RCGP Policy Watch
18 July 2014
Acute and emergency care: prescribing the remedy (College of Emergency Medicine)
The College of Emergency Medicine, Royal College of Paediatrics and Child Health, Royal College of Physicians and Royal College of Surgeons have published their report on emergency medicine, outlining 13 recommendations to make a sustainable and resilient emergency medicine system. The report recommends that A&Es should have a primary care out-of-hours facility on site, the capacity to have extra senior staff at time of peak activity and staff contracts which facilitate a fair work/life balance.
Prevention not cure: Health on the high street key to NHS survival according to new report (Pharmacy Voice)
Pharmacy Voice has called upon public and policy makers to look beyond General Practice as the only provider of primary care. ‘We Are Primary Care’ argues that as policy makers seek to move care into the community, there needs to be an understanding that GP services may not always be the most appropriate service.
Visitor and Migrant NHS Cost Recovery Programme (DoH)
The Secretary of State for Health, Jeremy Hunt, has announced plans to recover medical costs from non-EEA visitors. Visitors from outside the EEA will now be charged the cost of the care and an extra 50 per cent, and non-EEA migrants who are here for longer than 6 months will be charged a health surcharge when the make an application for leave.
NICE unveils safe staffing plans for nursing care in wards (NICE)
The National Institute for Health and Care Excellence has responded to public concerns of patient safety by publishing guidance on safe staffing levels in wards providing over night care. NICE have outlined red flag events, such as an inability to provide pain relief or assist someone in going to the bathroom, when levels of nursing staff must be addressed to ensure a good quality of care is provided.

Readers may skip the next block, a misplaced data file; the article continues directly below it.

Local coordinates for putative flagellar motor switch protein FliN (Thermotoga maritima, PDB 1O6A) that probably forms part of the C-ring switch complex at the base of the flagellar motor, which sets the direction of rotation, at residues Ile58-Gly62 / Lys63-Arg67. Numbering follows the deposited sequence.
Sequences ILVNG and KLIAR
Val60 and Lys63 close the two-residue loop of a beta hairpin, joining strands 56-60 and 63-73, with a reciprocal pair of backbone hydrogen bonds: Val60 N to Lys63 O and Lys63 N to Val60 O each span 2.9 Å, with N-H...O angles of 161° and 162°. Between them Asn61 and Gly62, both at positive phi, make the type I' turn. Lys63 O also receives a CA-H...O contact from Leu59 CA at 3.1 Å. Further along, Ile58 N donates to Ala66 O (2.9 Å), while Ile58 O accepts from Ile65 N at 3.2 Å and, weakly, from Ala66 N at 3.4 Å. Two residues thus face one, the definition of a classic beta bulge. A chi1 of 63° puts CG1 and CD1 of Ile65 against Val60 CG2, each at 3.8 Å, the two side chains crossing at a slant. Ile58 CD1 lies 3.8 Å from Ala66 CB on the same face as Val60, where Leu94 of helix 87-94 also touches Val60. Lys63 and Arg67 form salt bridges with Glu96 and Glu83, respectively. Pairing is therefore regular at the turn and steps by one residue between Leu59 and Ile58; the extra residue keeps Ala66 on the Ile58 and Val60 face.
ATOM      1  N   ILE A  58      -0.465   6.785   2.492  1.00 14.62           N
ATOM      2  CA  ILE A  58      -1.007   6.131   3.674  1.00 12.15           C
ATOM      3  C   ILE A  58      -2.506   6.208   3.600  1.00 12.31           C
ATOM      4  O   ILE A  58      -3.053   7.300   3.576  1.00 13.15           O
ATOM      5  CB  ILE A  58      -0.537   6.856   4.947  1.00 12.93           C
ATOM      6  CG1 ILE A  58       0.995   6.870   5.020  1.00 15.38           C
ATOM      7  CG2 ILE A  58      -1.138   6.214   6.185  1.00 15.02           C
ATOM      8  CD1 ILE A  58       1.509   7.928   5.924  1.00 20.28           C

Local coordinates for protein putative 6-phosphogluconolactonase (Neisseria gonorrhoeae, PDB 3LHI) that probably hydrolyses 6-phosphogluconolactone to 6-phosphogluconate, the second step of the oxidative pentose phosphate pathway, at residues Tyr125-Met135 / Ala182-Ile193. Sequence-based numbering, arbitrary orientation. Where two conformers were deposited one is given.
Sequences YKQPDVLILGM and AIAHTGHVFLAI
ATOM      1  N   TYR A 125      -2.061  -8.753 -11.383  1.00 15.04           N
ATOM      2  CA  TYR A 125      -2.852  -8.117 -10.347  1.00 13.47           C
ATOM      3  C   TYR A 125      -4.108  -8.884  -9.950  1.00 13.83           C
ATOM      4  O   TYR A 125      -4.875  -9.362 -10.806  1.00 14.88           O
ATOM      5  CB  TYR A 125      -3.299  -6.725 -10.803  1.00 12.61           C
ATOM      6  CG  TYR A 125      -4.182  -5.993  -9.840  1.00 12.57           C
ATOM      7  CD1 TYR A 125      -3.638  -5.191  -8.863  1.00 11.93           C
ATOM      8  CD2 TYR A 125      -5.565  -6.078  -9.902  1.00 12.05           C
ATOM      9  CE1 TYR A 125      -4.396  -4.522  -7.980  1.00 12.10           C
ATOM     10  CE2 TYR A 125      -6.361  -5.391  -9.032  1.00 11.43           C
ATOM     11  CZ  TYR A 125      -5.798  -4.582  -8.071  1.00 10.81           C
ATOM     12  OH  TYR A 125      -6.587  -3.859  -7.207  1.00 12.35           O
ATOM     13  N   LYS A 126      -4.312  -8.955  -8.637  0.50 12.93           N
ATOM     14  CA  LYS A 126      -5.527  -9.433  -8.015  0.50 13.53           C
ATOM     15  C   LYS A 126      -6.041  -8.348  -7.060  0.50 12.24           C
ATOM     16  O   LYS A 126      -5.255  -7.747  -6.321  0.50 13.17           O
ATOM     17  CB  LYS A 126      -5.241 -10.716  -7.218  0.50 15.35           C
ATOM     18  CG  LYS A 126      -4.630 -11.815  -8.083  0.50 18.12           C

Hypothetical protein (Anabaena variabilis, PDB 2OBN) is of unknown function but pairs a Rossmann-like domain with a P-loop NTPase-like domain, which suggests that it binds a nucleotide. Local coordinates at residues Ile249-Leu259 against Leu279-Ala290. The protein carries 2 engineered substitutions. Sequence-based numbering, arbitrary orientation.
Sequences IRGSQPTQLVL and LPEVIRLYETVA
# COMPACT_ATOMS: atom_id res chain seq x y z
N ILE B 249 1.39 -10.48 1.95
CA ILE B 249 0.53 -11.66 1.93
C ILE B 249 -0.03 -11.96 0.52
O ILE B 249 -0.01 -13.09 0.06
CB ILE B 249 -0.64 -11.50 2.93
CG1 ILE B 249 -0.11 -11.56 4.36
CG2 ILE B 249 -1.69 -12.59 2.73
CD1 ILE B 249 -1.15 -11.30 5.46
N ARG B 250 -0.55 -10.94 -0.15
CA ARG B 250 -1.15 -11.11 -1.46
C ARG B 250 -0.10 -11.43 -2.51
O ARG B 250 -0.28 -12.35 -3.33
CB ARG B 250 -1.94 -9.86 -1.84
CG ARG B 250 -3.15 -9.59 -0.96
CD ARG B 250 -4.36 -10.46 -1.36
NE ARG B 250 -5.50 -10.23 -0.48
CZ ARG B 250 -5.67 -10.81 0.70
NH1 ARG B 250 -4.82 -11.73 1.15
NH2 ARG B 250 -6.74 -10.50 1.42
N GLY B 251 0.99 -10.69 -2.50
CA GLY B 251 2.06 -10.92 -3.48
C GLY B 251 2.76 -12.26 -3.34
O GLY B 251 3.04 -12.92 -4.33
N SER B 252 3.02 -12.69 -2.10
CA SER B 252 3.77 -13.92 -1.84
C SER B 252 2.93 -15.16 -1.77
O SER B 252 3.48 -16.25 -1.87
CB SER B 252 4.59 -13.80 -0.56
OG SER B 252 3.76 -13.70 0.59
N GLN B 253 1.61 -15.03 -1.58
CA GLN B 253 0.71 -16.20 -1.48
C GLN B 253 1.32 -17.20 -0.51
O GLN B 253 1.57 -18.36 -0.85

Wider use of statins could cut deaths from heart disease (NICE)
New Guidelines from the National Institute for Health and Care Excellence has recommended giving statins to any one with a 10 per cent chance of developing cardiovascular disease, which could save up to 8,000 lives. The guidelines mean 4.5 million people could be eligible for the treatment, and NICE recommends that GPs start treatment with atorvastatin 20 mg.
Enable more NHS organisations to become mutuals and devolve decision-making says independent review (King’s Fund)
An independent review by the King’s Fund has concluded that NHS organisations should be encouraged to become staff-led mutuals, claiming that workforces with high staff engagement provide better care. The review found that there are wide variations of staff engagement across the NHS, and argued that areas with high engagement have lower mortality, less sick leave and a lower staff turnover.